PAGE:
UNIDENTIFIED FEMALE: OK. And so, people who do that then, you`re saying that then, that the family would still know their offensive behaviors.

UNIDENTIFIED FEMALE: That is correct.

UNIDENTIFIED FEMALE: OK. And because they`re going to tell their friends about it too, then?

UNIDENTIFIED FEMALE: No, because a lot of sex offenders have a proclivity for engaging in sexual crimes that then lead to a crime that is then brought to the attention of the family or they catch them in the act or the police catch them and become part of the system.

UNIDENTIFIED FEMALE: Oh, OK, OK. So, the family knows about it because the family was the victim, right? The family could know about it because a member of the family was a victim?

UNIDENTIFIED FEMALE: That`s one reason it could be.

UNIDENTIFIED FEMALE: OK. Or the family caught them?

UNIDENTIFIED FEMALE: That`s another potential reason amongst others.

UNIDENTIFIED FEMALE: OK. So -- but these are the reasons or the person gets arrested and then the family knows about it.

UNIDENTIFIED FEMALE: Or the person is engaging in behaviors that would be consistent with whatever their sex crime is. So, for example, if there was a pedophile, we would expect to see consistent behavior with that, then engaging in activities with children frequently, having child pornography, engaging in behaviors that would be suggestive of that that would indicate to the family.

UNIDENTIFIED FEMALE: And you think the family`s is going to always know about this, then, because they`re not going to hide it from the family.

UNIDENTIFIED FEMALE: Always? No.

UNIDENTIFIED FEMALE: OK. So, the family`s going to find out about it when the person gets arrested.

UNIDENTIFIED FEMALE: There`s a potential for them to find out when they`re arrested amongst the other examples that I just gave you.

UNIDENTIFIED FEMALE: OK --

(END VIDEOTAPE)

PINSKY: See, I like this witness. She`s saying things stuff we`ve been saying here in this program. For a pedophile to show up such -- repeated the pattern of behavior overtime, not just somebody who throws down a magazine one day. It doesn`t make any sense at all. All right. Let`s hit the play -- I think we`re going to hit the pause button here. that`s what we call that and get right back to the trial after this brief break.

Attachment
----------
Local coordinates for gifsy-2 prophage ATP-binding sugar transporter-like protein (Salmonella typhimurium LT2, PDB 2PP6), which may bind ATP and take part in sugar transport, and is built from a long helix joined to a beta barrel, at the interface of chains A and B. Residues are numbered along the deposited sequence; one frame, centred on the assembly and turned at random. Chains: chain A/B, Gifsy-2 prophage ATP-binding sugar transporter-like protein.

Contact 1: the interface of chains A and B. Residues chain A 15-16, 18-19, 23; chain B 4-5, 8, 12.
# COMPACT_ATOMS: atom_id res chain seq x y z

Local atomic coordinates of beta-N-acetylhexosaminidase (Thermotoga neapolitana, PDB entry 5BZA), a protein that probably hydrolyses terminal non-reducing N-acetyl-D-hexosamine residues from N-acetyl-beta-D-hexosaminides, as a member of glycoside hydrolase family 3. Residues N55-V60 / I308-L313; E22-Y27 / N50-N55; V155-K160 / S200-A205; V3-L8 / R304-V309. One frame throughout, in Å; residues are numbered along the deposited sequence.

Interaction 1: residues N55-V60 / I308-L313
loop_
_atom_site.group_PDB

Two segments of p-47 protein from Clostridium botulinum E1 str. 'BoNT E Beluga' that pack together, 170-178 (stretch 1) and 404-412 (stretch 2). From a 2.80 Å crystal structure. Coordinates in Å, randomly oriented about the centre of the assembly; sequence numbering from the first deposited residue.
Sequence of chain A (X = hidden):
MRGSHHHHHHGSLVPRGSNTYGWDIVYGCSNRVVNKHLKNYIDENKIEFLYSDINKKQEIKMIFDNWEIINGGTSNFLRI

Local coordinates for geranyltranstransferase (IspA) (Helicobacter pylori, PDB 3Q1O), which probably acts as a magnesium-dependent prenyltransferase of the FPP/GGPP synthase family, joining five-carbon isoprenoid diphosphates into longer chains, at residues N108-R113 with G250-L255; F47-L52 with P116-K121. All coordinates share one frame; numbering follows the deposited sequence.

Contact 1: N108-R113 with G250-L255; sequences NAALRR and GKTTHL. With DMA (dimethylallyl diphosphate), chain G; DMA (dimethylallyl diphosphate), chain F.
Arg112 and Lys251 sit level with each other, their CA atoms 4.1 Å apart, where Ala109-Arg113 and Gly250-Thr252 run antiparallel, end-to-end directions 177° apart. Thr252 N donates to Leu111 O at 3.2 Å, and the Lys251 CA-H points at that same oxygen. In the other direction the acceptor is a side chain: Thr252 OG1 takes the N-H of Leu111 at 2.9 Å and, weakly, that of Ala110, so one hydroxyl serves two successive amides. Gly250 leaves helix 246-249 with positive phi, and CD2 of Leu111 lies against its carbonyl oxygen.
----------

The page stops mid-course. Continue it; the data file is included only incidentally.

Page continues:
(COMMERCIAL BREAK)

PINSKY: All right. Now, we are getting back to the trial. Again, you`re not going to miss a minute of this trial. The play button has been hit. And let`s see if we can get back to it right now.

(BEGIN VIDEOTAPE)

UNIDENTIFIED FEMALE: OK. These people who distort and deny their offensive behavior, though, do you also think that their friends are going to know about it?

UNIDENTIFIED FEMALE: I would say the same answer as I just said for the family.

UNIDENTIFIED FEMALE: OK. And then, same with their co-workers. Their co- workers are going to know about it, too.

UNIDENTIFIED FEMALE: You have the same answer I just gave.

UNIDENTIFIED FEMALE: OK. So, everybody but you, the therapist is going to know about their offensive behavior.

UNIDENTIFIED FEMALE: I think you`re mischaracterizing what I`ve been highlighting.

UNIDENTIFIED FEMALE: Well, but you`re saying that these people deny and distort these things when you`re talking to them about the behavior, but somehow, their co-workers and their friends and their family are going to see these offensive behaviors that they deny to you.

UNIDENTIFIED FEMALE: I`m saying that they have a tendency to deny and distort, that is correct.

UNIDENTIFIED FEMALE: OK.

UNIDENTIFIED FEMALE: That doesn`t mean that it`s not possible and doesn`t happen frequently for people in their life to be aware of it because of the things that I highlighted earlier such as engaging in other behaviors that would be suggestive of, for example, the pedophilic behavior.

UNIDENTIFIED FEMALE: OK. And later on in your career, well, I think just, I guess just recently at Bayless, right, you worked with risk assessments? Sexual risk assessments, psychosexual risk assessments?

UNIDENTIFIED FEMALE: Yes.

UNIDENTIFIED FEMALE: OK. And that`s what you`re talking about as far as also working with people who are involved with criminal sexual activity, right?

UNIDENTIFIED FEMALE: That was one.

UNIDENTIFIED FEMALE: OK.

UNIDENTIFIED FEMALE: There`s others.

UNIDENTIFIED FEMALE: OK. In April of 2008, I`m going to when you were an evaluator about the prevention and training services in Lansing, Michigan. Do you see that in your CV?

UNIDENTIFIED FEMALE: Yes.

UNIDENTIFIED FEMALE: OK. And you said you worked there for two months?

UNIDENTIFIED FEMALE: Yes.

UNIDENTIFIED FEMALE: And during that time in your CV, you`re talking about conducting individual unstructured interviews, right?

UNIDENTIFIED FEMALE: Yes.

UNIDENTIFIED FEMALE: And unstructured means -- what?

UNIDENTIFIED FEMALE: The difference between structured and unstructured, structured would be a very specific format that would be laid out with a test that says you have to ask exactly this question, this question, this question, rather than a typical clinical interview that does not specifically in the case (ph) that you have to ask specific questions.